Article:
By Brendan Moore
GM is almost certainly going to announce next week that Pontiac is shutting down. The news may come as early as Monday.
GM stated initially that Pontiac would survive as a “boutique” brand, but has apparently changed its mind under pressure from the Treasury Department.
Pontiac was launched in 1926, put out bread-and-butter vehicles until the Sixties, when it kicked off the muscle-car trend with the GTO, was thereafter marketed as the “Excitement Division”, started to sag along with the rest of GM in the Seventies, and, has recently had a minor revival of sorts. The most cars Pontiac ever sold in a single year was 896,980 in 1978, which also happens to be when they were churning out mostly awful iron.
The first car I ever drove was a Pontiac Starchief convertible with a 347 with triple carbs. My father, when I was a very small boy, would slide over a bit on the seat, have me stand on the seat, and help steer the car while working the pedals. He especially liked to do this in the deserts of California on the long straight roads typical of the area while other people were coming towards us – he would duck down as far as he could behind the dash (and still be able to see the road), thereby fooling the oncoming cars into thinking a little kid was driving the car at 60 mph. Very big fun.
After awhile, I could actually steer it myself, so I did. I was driving, after a fashion.
When my mother found out, she was unhappy. And both my parents were unhappy when I got into another Pontiac sedan in the driveway a few years later, started it up and drove it down the driveway across the neighbor’s lawn and over their mailbox. I think I was seven.
Of course, my mother had a big ‘ol seven-seater Safari wagon when I was in my teens. I would borrow it when I needed a lot of friend-carrying capacity. One of my friends from a well-off family had a brand-new Pontiac Firebird given to him for a birthday, and so I ended up driving that quite a bit.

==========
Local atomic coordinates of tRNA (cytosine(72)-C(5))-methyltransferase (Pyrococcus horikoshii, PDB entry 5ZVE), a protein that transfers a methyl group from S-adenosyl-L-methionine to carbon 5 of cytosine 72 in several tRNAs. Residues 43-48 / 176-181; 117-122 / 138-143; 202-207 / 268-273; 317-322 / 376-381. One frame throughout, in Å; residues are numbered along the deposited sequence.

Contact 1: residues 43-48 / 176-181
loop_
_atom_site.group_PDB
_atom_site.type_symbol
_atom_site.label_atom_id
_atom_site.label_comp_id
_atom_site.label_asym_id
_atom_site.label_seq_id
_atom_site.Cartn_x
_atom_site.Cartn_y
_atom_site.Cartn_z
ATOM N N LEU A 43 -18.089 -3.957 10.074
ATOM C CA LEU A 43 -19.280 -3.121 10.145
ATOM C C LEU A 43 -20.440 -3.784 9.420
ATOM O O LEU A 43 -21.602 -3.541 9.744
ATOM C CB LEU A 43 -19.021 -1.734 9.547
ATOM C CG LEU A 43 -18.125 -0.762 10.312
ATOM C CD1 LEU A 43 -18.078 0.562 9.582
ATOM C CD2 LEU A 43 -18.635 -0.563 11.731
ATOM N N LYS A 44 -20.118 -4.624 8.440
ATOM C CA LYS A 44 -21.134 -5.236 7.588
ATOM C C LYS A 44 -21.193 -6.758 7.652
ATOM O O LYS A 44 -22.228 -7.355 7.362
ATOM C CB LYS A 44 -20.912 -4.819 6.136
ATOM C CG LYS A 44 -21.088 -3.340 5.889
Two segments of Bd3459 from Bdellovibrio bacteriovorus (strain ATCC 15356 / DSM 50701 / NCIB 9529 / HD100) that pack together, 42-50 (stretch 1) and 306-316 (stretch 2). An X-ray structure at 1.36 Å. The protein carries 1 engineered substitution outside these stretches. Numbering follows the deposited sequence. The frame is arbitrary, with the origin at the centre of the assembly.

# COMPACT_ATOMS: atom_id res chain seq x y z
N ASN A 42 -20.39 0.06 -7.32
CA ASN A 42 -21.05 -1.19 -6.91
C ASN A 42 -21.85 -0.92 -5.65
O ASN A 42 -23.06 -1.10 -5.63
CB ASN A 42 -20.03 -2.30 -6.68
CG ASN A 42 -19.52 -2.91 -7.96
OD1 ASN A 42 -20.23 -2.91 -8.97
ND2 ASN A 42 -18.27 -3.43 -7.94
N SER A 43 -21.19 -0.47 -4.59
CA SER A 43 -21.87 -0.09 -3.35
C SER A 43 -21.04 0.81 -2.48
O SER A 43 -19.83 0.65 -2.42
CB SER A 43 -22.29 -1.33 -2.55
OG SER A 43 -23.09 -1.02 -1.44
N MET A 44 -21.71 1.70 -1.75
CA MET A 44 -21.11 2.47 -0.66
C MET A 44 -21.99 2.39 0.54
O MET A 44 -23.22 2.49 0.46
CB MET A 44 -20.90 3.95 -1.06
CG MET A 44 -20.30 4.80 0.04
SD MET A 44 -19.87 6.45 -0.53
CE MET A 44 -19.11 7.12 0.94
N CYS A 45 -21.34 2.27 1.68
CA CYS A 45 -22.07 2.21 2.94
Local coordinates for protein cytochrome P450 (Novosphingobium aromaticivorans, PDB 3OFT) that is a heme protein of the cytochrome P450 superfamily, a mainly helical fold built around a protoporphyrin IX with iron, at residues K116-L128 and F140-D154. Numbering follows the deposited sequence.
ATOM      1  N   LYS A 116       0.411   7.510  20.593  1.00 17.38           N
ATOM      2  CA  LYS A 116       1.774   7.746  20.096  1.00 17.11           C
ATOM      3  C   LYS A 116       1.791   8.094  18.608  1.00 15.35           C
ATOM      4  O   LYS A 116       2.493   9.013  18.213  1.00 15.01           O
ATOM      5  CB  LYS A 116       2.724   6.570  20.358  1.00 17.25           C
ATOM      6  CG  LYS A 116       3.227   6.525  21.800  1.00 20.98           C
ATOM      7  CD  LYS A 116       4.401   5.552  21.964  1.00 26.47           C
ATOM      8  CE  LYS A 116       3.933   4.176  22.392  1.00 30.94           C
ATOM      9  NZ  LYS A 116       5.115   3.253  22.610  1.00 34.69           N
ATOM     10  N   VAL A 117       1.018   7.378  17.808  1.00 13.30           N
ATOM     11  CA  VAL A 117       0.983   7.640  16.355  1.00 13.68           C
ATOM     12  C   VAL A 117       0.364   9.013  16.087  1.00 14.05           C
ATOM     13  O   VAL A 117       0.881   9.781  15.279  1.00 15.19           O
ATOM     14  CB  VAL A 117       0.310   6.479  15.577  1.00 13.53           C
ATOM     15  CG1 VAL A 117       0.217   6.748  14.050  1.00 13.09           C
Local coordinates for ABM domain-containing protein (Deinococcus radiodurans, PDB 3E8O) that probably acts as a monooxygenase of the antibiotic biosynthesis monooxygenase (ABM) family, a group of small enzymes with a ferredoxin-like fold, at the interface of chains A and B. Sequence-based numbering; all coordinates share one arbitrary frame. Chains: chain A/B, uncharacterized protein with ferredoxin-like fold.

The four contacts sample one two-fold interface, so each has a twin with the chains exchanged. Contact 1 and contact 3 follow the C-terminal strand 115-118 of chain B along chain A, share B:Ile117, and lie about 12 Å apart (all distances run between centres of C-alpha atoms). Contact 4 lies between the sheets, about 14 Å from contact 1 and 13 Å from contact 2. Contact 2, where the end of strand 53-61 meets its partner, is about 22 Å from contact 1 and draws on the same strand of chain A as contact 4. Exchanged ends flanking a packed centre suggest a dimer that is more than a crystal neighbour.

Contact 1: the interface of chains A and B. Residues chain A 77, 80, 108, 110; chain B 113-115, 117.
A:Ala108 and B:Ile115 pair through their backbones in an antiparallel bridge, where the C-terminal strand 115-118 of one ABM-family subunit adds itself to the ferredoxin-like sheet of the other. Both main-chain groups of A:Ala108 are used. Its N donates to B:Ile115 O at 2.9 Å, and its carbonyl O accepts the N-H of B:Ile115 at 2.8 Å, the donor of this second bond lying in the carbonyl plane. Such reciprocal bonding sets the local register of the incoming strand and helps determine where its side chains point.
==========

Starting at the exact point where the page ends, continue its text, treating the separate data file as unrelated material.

I bought a Pontiac Bonneville and a Pontiac Tempest with the OHC six in my twenties, when the cars were as old as I was. Then a long drought of Pontiacs in the late Eighties and Nineties (they weren’t making anything I wanted to buy) which has continued to this day.
I do love that G8, though. It looks as if that is going to be the last performance car that is sold by Pontiac.
The point that I am belaboring to death here is that I have a lot of memories wrapped up in that Pontiac badge.
I am not some naïf; I know all about the harsh realities of business, and, yes, it is probably time for Pontiac to go away. Except for the aforementioned G8, every other Pontiac is just a copy of something else in the GM lineup. Most consumers don’t associate Pontiac with performance or excitement anymore. There isn’t much reason for it to exist.
But despite my flinty-eyed pragmatism, the whole situation makes me a little sad. Those good feelings about those Pontiacs have staying power. I’ve been hoping all along that Pontiac would make a comeback, and that is not going to happen now. A once-great nameplate is now on borrowed time. Pontiac is a dead man walking.
Hopefully, the wonderful G8 can become a Buick or a Chevrolet.
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